Commissioners concur on changing the town charter's language about revenue bonds, term limits and town elections.
Five Longboat residents considered months ago which changes they thought should be made to the town’s foundational document.
The Charter Review Committee drafted 30 changes to the town charter for the Town Commission to review, according to a memorandum sent last week to local policymakers. But at a commission workshop meeting Monday, all but four went unmentioned.
That’s because most of the proposed changes are administrative, designed to align Longboat Key with Florida law, said Charter Review Committee Chairwoman Pat Zunz, who presented the committee’s findings to commissioners. Town Attorney Maggie Mooney-Portale calls these “clean-up” suggestions.
“When the committee was looking at the sum of all their recommendations, most of them were not controversial,” Mooney-Portale said.
These changes will be bundled in a single referendum question presented to voters in March.
The four proposals policymakers did hear, however, sparked some debate.
"It went faster than I expected," Zunz said in an interview after her presentation to commissioners. "I think there will be much more discussion."
Here’s a breakdown of the proposed charter changes the Commission agreed voters should decide:
- What: Allowing the Town Commission to issue revenue bonds of $5 million or less (increased annually to account for inflation) funded by non ad valorem assessments — including revenue-producing utilities or facilities — and lease purchase debt under that amount without referendum.
Why: As the charter is written, any revenue bond the town issues — money the town spends on revenue-producing public entities, such as sewer facilities or emergency services — must be approved by voters. This change would allow the Town Commission to approve such purchases of $5 million or less using non ad valorem assessments.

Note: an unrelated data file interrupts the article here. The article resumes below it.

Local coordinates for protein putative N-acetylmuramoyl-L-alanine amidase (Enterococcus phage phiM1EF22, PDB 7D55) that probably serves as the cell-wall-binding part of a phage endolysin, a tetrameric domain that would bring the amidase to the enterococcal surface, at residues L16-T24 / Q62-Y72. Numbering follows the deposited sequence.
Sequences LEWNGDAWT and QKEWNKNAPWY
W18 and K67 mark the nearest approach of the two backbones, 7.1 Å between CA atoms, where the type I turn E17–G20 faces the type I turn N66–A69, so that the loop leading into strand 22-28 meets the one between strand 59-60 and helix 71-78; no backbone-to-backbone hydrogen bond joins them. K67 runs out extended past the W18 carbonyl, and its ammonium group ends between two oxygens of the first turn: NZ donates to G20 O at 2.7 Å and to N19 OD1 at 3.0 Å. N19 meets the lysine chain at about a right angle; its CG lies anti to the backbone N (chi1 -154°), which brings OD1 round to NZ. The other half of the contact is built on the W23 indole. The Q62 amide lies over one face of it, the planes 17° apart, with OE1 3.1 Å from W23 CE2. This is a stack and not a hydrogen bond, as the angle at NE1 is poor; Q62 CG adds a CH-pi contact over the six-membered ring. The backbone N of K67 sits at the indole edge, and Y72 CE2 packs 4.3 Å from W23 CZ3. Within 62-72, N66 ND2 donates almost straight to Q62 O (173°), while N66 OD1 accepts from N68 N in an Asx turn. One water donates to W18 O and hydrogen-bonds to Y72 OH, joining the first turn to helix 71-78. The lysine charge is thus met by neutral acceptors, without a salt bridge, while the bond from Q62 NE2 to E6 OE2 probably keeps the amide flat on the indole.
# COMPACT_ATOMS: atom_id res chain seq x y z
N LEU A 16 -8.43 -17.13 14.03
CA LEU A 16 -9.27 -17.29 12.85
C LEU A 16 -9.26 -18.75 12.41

Intended outcome: To expedite the process of issuing bonds for projects that are relatively small, costing less than $5 million.
- What: Adjusting commissioner term limits from three two-year intervals to two three-year terms and requiring an individual who has reached his or her term limit to take two years' leave, instead of one, before he or she is eligible for office again.
Why: Commissioners agreed that a two-year commitment to office is too short and therefore a disservice to the town. Most of them spent their first year learning the job and the latter part of their second campaigning.
Intended outcome: At-large Commissioner Irwin Pastor said extending the term another year would allow newcomers the time to acquaint themselves with the office and its duties.
- What: Eliminating primary elections and requiring candidates to receive 50% or more of the vote to assume office. If no one reaches 50%, a runoff, determined by simple majority, will be held at the discretion of the Supervisor of Elections.
Why: The charter now requires that any runoff between three or more candidates for a commission seat be presented to voters first in a primary election held months before the general election in March. This happened last in 2010, Town Clerk Trish Granger said at the meeting. These preliminary elections force candidates to get their message out sooner: a disadvantage come election season, At-large Commissioner Jim Brown said.
Intended outcome: The new timeline would alleviate the cost of these primary elections and simplify the selection process for candidates and voters alike.